From the smallest proteins to entire ecosystems, nature might be the most sophisticated engineer on earth.
Researchers like UChicago molecular biologist Rama Ranganathan are trying to uncover the basic design principles that govern biology and apply them through engineering. He calls the field “evolutionary physics,” and the goal is to unlock the secrets of evolutionary history.
“Evolution has taken millions and millions of years,” Ranganathan said. “How do we reproduce that in the laboratory?”
Ranganathan is a professor in the Department of Biochemistry and Molecular Biology and the Institute for Molecular Engineering. He joined the University of Chicago in late 2017 to lead the newly formed Center for Physics of Evolution, which brings together researchers from across disciplines to better understand biological systems designed by evolution.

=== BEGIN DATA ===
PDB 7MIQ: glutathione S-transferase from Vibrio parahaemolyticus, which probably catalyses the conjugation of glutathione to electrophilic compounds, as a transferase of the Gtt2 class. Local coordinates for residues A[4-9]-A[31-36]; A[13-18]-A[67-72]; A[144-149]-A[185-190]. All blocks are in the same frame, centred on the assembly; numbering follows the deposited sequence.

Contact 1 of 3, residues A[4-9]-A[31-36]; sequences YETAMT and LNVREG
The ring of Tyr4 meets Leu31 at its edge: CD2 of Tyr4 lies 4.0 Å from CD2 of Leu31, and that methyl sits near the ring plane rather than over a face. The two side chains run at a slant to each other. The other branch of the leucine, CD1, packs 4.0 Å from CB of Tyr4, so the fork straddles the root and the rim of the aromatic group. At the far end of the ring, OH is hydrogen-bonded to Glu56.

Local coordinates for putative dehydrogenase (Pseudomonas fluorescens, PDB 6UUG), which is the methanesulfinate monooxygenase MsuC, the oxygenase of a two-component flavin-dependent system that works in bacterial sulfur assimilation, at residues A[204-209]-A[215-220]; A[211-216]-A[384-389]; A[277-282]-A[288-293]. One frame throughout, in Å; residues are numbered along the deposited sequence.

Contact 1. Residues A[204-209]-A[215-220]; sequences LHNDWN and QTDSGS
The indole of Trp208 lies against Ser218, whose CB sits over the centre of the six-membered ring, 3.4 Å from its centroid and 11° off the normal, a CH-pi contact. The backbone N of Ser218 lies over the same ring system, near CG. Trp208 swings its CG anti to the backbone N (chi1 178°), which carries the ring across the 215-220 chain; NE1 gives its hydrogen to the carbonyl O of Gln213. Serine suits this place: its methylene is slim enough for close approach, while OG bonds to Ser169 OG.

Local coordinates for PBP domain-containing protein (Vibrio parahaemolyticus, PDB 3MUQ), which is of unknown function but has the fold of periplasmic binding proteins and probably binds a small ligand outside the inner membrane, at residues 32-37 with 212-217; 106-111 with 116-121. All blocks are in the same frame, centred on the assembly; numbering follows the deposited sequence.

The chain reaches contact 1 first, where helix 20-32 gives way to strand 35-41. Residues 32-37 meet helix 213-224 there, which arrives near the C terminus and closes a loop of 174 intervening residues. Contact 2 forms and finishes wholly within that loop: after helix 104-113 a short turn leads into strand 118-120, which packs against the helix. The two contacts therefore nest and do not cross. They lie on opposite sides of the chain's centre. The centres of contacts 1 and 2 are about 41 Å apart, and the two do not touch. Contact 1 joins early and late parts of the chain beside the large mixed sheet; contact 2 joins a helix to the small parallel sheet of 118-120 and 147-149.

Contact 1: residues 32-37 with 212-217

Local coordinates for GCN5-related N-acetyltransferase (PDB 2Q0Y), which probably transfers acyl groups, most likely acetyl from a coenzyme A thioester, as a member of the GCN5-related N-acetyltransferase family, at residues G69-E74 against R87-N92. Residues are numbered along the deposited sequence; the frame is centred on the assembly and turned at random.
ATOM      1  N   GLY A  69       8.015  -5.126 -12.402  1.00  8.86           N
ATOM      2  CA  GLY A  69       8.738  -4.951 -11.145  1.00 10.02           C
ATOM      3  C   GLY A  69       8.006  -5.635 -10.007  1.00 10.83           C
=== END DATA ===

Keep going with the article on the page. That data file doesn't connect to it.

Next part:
Ranganathan said biology has built “high-performance” systems that can adapt to their environment in ways of which human-designed technology could never dream. He believes there is a unifying theory that can explain the phenomenon and be utilized in bioengineering—from designer medicines based on individual genomes to biofuels driven by the same processes as photosynthesis.
“The problem is: If you start taking apart biological systems, since they are evolved systems, we don’t necessarily understand their design,” Ranganathan said. “The question is: How do you learn the simple rules that are underneath these seemingly very complex systems?”
On this episode of Big Brains, Ranganathan shares his pioneering research on evolutionary physics, and explains why he believes biology is at a similar point today as engineering was two centuries ago during the Industrial Revolution.
By Andrew Bauld